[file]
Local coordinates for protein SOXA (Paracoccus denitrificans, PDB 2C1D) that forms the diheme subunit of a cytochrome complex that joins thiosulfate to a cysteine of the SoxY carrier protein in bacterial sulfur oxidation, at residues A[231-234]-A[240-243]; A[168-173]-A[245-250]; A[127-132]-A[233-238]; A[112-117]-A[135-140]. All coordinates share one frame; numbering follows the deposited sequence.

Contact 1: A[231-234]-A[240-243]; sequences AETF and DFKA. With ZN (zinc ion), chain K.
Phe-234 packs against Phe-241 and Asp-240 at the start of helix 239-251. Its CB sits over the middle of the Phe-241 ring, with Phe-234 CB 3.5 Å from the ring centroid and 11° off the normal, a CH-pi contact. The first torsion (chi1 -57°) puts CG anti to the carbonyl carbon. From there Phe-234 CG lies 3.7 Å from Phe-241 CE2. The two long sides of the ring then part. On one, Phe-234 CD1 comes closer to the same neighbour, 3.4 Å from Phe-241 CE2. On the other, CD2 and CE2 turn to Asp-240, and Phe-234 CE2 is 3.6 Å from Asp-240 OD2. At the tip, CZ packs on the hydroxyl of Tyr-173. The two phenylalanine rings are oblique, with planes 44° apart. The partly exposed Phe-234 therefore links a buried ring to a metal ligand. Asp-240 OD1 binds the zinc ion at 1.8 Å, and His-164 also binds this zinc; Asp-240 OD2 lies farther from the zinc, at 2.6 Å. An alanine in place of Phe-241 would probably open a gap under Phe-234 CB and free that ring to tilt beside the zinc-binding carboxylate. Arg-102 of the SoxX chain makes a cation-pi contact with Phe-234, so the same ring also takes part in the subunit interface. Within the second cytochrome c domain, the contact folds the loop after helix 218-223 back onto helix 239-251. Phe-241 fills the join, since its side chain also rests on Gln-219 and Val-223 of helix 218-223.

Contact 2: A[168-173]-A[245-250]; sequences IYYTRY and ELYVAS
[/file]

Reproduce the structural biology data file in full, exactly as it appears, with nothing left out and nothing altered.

Local coordinates for protein SOXA (Paracoccus denitrificans, PDB 2C1D) that forms the diheme subunit of a cytochrome complex that joins thiosulfate to a cysteine of the SoxY carrier protein in bacterial sulfur oxidation, at residues A[231-234]-A[240-243]; A[168-173]-A[245-250]; A[127-132]-A[233-238]; A[112-117]-A[135-140]. All coordinates share one frame; numbering follows the deposited sequence.

Contact 1: A[231-234]-A[240-243]; sequences AETF and DFKA. With ZN (zinc ion), chain K.
Phe-234 packs against Phe-241 and Asp-240 at the start of helix 239-251. Its CB sits over the middle of the Phe-241 ring, with Phe-234 CB 3.5 Å from the ring centroid and 11° off the normal, a CH-pi contact. The first torsion (chi1 -57°) puts CG anti to the carbonyl carbon. From there Phe-234 CG lies 3.7 Å from Phe-241 CE2. The two long sides of the ring then part. On one, Phe-234 CD1 comes closer to the same neighbour, 3.4 Å from Phe-241 CE2. On the other, CD2 and CE2 turn to Asp-240, and Phe-234 CE2 is 3.6 Å from Asp-240 OD2. At the tip, CZ packs on the hydroxyl of Tyr-173. The two phenylalanine rings are oblique, with planes 44° apart. The partly exposed Phe-234 therefore links a buried ring to a metal ligand. Asp-240 OD1 binds the zinc ion at 1.8 Å, and His-164 also binds this zinc; Asp-240 OD2 lies farther from the zinc, at 2.6 Å. An alanine in place of Phe-241 would probably open a gap under Phe-234 CB and free that ring to tilt beside the zinc-binding carboxylate. Arg-102 of the SoxX chain makes a cation-pi contact with Phe-234, so the same ring also takes part in the subunit interface. Within the second cytochrome c domain, the contact folds the loop after helix 218-223 back onto helix 239-251. Phe-241 fills the join, since its side chain also rests on Gln-219 and Val-223 of helix 218-223.

Contact 2: A[168-173]-A[245-250]; sequences IYYTRY and ELYVAS